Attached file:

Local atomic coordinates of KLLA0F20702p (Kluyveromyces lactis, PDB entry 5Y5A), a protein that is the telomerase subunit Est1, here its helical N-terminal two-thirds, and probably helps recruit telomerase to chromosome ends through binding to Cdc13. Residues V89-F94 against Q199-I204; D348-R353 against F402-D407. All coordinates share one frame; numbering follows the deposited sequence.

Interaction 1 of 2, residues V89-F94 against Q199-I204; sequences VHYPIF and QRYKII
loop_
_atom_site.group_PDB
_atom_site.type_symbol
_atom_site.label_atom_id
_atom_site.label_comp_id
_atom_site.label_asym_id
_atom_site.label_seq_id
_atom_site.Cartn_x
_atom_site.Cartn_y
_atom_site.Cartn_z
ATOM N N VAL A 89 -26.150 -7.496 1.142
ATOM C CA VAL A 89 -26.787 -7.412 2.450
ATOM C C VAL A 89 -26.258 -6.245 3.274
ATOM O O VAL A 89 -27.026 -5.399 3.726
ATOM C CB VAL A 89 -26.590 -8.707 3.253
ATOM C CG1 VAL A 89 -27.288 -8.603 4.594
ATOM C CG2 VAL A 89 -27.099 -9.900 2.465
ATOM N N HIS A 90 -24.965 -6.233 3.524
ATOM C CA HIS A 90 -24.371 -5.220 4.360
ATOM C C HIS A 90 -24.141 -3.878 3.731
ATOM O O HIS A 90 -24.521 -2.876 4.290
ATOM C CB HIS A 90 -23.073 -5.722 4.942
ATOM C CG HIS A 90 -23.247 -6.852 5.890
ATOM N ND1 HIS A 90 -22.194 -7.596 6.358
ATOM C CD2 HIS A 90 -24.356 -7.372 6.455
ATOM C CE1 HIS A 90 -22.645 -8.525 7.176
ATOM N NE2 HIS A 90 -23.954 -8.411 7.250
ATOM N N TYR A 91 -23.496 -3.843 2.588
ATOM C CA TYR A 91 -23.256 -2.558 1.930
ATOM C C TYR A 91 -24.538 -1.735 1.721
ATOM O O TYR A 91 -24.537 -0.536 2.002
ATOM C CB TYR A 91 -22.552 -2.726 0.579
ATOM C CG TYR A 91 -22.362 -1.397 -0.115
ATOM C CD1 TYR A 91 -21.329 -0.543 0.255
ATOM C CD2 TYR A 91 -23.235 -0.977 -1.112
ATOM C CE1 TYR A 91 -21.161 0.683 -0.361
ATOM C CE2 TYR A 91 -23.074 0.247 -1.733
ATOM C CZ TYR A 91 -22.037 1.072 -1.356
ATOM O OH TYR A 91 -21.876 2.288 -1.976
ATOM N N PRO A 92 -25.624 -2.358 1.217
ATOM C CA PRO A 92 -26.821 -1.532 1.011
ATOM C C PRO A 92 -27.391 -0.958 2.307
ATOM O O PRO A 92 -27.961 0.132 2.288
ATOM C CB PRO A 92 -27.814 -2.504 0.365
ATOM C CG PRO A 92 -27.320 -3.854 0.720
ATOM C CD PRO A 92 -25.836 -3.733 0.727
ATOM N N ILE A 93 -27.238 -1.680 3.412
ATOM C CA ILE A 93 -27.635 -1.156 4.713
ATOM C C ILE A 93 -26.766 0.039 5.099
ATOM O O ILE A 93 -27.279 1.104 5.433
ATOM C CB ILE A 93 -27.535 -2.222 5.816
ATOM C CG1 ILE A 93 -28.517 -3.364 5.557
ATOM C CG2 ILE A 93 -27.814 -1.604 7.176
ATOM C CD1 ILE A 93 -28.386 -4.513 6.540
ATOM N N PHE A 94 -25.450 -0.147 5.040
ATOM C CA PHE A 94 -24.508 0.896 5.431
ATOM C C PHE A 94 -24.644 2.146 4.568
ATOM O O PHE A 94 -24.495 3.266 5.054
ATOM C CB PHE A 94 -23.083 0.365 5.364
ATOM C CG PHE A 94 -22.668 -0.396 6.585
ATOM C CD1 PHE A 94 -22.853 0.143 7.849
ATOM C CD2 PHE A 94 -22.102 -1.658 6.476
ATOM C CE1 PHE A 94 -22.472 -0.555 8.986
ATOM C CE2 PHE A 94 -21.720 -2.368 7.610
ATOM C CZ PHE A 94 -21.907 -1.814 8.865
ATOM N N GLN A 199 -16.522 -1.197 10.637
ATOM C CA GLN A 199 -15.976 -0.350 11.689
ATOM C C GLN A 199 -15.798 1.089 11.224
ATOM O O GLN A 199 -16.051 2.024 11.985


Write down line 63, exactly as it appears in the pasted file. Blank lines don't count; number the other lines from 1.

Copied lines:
ATOM C CD1 PHE A 94 -22.853 0.143 7.849